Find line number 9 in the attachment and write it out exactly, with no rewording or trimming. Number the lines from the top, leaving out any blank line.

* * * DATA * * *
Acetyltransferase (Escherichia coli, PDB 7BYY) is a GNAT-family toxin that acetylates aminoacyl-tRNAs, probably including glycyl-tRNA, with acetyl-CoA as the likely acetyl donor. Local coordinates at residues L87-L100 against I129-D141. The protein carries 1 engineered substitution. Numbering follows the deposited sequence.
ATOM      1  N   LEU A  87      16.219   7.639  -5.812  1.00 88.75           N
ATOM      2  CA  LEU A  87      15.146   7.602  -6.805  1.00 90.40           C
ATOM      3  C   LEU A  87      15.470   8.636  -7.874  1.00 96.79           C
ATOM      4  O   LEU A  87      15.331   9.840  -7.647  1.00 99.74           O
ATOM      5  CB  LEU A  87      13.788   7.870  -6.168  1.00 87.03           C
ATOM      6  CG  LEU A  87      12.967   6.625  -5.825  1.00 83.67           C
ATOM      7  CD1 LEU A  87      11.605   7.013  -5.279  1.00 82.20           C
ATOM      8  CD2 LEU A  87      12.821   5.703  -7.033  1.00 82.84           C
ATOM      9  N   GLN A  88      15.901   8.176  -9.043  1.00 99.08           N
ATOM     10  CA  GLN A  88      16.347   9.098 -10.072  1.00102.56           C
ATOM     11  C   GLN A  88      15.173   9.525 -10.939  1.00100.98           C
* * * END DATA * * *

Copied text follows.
ATOM      8  CD2 LEU A  87      12.821   5.703  -7.033  1.00 82.84           C